Funded by US Navy (NAVAIR) SBIR Phase I Grant (in collaboration with NextGen Aeronautics Inc., NES Technologies Inc.)
This work aims to develop a validated virtual vibration test system for a typical external store/aircraft configuration of interest to NAVAIR. This project addresses several challenging tasks, including the complexity of loading on the wing/rail/carriage/store in flight with multiple sources and paths; the inability to accurately measure and characterize loads acting on the aircraft/store; insufficient knowledge of boundary conditions due to strong nonlinearities such as friction, clearances, and mechanical freeplay that act at the aircraft/store interface; and the need to gain accurate physics-based understanding of multi-scale and strongly nonlinear transient dynamics. We employ powerful analytical and experimental multi-scale techniques to develop accurate physics-based nonlinear structural dynamic modeling for a simple store/hangar configuration. Key to our approach will be multi-scale identification combined with derivation of low-dimensional models that can accurately reproduce the measured dynamics.
Design of Nonlinear Energy Sink for Passive Aeroelastic Instability Suppression
Funded by an AFOSR STTR Phase II Grant (in collaboration with NextGen Aeronautics Inc., NES Technologies Inc. and Texas A&M University), and an AFOSR DURIP Grant
High Sea-State Enabling Adaptive Structures (High SEAS)
Funded by DARPA Structural Logic Program, Phase II, HRL, LLC Subcontract No. 12081-300652-B8, 2013-15 (in collaboration with HRL, LLC, University of Akron, University of Texas at Austin, Maritime Applied Physics Corporation and Donald L. Blount & Associates, co-PI)
For more information visit http://www.darpa.mil/Our_Work/STO/Programs/Structural_Logic.aspx.
Global/Local System Identification of Strongly Nonlinear Dynamical Systems
Funded by an NSF EPSCoR Research Grant (in collaboration with New Mexico State University)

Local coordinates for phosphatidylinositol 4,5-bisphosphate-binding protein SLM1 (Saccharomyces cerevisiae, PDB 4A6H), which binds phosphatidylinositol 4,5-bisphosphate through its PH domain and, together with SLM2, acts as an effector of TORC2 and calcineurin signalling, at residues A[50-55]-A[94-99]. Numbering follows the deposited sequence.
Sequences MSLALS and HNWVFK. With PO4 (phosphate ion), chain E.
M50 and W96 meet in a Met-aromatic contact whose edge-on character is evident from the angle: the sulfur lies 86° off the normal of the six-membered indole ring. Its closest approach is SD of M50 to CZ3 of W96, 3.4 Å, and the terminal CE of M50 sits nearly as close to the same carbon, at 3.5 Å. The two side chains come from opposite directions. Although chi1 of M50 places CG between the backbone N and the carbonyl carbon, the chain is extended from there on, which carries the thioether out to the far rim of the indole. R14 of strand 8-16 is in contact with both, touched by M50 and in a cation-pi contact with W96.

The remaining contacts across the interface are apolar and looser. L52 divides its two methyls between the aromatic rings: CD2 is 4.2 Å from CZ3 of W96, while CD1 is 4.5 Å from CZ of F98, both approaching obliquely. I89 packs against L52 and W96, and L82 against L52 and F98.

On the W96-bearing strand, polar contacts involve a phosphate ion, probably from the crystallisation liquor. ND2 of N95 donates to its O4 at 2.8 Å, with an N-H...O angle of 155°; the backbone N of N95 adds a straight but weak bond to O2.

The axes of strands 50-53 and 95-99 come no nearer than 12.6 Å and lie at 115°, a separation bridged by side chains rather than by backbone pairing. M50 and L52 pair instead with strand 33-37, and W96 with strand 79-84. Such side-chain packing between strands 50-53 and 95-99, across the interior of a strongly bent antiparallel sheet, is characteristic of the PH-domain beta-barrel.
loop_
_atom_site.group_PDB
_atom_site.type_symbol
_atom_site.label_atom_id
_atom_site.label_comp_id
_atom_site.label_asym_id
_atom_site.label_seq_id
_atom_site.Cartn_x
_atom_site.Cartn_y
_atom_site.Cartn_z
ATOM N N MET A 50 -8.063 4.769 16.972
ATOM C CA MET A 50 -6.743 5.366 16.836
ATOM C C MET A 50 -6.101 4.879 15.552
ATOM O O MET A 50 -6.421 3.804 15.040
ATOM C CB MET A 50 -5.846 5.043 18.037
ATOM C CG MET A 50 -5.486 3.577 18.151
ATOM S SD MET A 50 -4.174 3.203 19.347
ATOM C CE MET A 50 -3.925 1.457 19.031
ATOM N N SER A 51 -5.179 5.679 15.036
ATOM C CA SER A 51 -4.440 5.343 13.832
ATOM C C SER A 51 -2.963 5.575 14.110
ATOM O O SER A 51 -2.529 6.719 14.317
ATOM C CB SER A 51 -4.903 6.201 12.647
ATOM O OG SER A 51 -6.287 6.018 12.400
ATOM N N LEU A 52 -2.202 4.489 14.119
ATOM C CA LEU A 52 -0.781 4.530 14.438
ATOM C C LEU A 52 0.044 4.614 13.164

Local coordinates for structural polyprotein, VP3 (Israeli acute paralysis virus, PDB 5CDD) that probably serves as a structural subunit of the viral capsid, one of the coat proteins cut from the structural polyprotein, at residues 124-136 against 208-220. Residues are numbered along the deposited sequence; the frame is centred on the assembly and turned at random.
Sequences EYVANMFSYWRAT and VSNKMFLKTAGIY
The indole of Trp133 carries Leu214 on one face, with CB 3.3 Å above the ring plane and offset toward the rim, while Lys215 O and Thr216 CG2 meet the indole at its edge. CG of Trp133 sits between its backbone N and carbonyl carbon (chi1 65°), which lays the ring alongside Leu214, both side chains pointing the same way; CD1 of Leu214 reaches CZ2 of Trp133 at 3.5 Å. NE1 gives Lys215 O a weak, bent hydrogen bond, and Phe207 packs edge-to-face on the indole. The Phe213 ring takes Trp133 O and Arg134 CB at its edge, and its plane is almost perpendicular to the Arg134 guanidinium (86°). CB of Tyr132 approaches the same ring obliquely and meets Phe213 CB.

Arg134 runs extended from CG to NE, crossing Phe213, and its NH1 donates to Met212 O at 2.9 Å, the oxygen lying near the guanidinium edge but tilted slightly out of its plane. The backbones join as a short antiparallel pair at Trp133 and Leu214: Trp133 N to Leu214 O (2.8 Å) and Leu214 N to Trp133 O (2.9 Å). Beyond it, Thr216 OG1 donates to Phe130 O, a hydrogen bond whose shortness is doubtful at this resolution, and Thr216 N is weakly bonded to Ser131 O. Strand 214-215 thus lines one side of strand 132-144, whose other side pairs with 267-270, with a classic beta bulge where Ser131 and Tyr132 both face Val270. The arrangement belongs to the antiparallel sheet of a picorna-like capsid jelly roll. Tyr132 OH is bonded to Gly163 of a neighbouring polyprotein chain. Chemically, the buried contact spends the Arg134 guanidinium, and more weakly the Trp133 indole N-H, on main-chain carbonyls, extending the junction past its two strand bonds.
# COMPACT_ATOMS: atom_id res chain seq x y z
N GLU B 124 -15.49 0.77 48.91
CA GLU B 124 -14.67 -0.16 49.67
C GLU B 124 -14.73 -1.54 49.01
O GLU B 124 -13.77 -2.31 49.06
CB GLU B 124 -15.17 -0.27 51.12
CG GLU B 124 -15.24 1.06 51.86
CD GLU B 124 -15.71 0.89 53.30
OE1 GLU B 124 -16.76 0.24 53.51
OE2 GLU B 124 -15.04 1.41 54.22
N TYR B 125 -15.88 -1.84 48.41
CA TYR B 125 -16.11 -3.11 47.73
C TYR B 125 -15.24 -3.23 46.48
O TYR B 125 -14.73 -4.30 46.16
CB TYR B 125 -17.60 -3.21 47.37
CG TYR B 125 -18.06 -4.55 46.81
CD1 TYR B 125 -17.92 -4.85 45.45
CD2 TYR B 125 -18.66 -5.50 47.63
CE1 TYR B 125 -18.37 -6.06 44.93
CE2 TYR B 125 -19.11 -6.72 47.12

The need for system identification and reduced order modeling arises from the fact that, presented with sensor data, the analyst is generally unaware of many details of the underlying dynamical system from which they originated. The straightforward approach to this dilemma is to assume linearity and temporal stationarity in the response, and perform experimental modal analysis. This approach fails as systems become more complex, incorporating not only electrical and mechanical components but also, for example, biological and biomimetic features, the likelihood exists that the underlying dynamical behavior will be strongly nonlinear and nonstationary (e.g., local buckling, plastic deformations, clearance and backlash, hysteresis, etc.). Moreover, nonlinear systems routinely possess co-existing qualitatively distinct dynamics, so their responses are largely dictated by initial and forcing conditions. These well-recognized, highly individualistic features of nonlinear systems restrict the unifying dynamical features that are amenable to system identification. To address these issues we work on a new nonlinear system identification methodology of broad applicability, that relies solely upon direct time series measurement and post-processing, and leads to dual global / local identification of the dynamics. Key to our method are slow/fast partitions of the measured time series, in order to identify dominant fast frequencies (which also define dimensionality), and derive associated slow flows. We employ powerful post-processing computational algorithms (wavelet transforms, Hilbert transforms and empirical mode decompositions) in order to identify the dynamics in the frequency-energy domain and study global features, such as fundamental and subharmonic resonances, bifurcations, multi-frequency transitions, etc. Associated with this global identification is the derivation of local reduced order models that model specific damped nonlinear transitions and are suitable for control-oriented designs and other applications. We show that our method is especially suited for strongly nonlinear systems with high sensitivity to initial conditions and non-smooth nonlinearities (such as vibro-impacts). In the latter case, we demonstrate the capacity of our approach to separate smooth from non-smooth effects in the measured time series, which allows the identification of the dynamics based on the smooth components of the responses. Efforts are also focused on outreach, particularly in the vicinity of New Mexico State University (NMSU). A model testing laboratory will be established at NMSU for the demonstration of nonlinear phenomena, which will be documented and made available via the Internet. The aim is to increase the enrollment and graduation rate of historically underrepresented groups in science, technology, engineering and mathematics. Educational efforts also include outreach activities, including presentations in local high schools about vibrations and their engineering applications to practical life, invitation to labs, demos in their classrooms, and training their teachers.